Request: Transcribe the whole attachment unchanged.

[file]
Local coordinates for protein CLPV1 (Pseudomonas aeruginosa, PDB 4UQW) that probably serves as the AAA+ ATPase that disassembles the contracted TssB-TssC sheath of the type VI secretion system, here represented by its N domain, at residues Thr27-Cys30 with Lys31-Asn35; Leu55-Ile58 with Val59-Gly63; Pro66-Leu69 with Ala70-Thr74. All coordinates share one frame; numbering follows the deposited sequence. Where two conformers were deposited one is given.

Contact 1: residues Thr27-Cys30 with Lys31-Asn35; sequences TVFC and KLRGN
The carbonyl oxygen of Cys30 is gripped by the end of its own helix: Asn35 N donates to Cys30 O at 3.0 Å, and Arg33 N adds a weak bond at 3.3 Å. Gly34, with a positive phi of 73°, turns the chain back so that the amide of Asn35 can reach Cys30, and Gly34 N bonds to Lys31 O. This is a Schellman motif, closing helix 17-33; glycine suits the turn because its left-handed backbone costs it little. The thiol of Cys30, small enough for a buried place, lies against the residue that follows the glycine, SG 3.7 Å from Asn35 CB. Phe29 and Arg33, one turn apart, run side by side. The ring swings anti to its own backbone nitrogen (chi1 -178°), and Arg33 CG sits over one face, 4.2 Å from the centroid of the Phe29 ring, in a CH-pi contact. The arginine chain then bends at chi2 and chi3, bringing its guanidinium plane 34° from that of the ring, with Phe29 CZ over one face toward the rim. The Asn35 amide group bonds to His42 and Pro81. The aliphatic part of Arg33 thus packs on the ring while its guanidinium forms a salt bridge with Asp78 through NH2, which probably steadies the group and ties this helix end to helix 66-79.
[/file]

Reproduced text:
Local coordinates for protein CLPV1 (Pseudomonas aeruginosa, PDB 4UQW) that probably serves as the AAA+ ATPase that disassembles the contracted TssB-TssC sheath of the type VI secretion system, here represented by its N domain, at residues Thr27-Cys30 with Lys31-Asn35; Leu55-Ile58 with Val59-Gly63; Pro66-Leu69 with Ala70-Thr74. All coordinates share one frame; numbering follows the deposited sequence. Where two conformers were deposited one is given.

Contact 1: residues Thr27-Cys30 with Lys31-Asn35; sequences TVFC and KLRGN
The carbonyl oxygen of Cys30 is gripped by the end of its own helix: Asn35 N donates to Cys30 O at 3.0 Å, and Arg33 N adds a weak bond at 3.3 Å. Gly34, with a positive phi of 73°, turns the chain back so that the amide of Asn35 can reach Cys30, and Gly34 N bonds to Lys31 O. This is a Schellman motif, closing helix 17-33; glycine suits the turn because its left-handed backbone costs it little. The thiol of Cys30, small enough for a buried place, lies against the residue that follows the glycine, SG 3.7 Å from Asn35 CB. Phe29 and Arg33, one turn apart, run side by side. The ring swings anti to its own backbone nitrogen (chi1 -178°), and Arg33 CG sits over one face, 4.2 Å from the centroid of the Phe29 ring, in a CH-pi contact. The arginine chain then bends at chi2 and chi3, bringing its guanidinium plane 34° from that of the ring, with Phe29 CZ over one face toward the rim. The Asn35 amide group bonds to His42 and Pro81. The aliphatic part of Arg33 thus packs on the ring while its guanidinium forms a salt bridge with Asp78 through NH2, which probably steadies the group and ties this helix end to helix 66-79.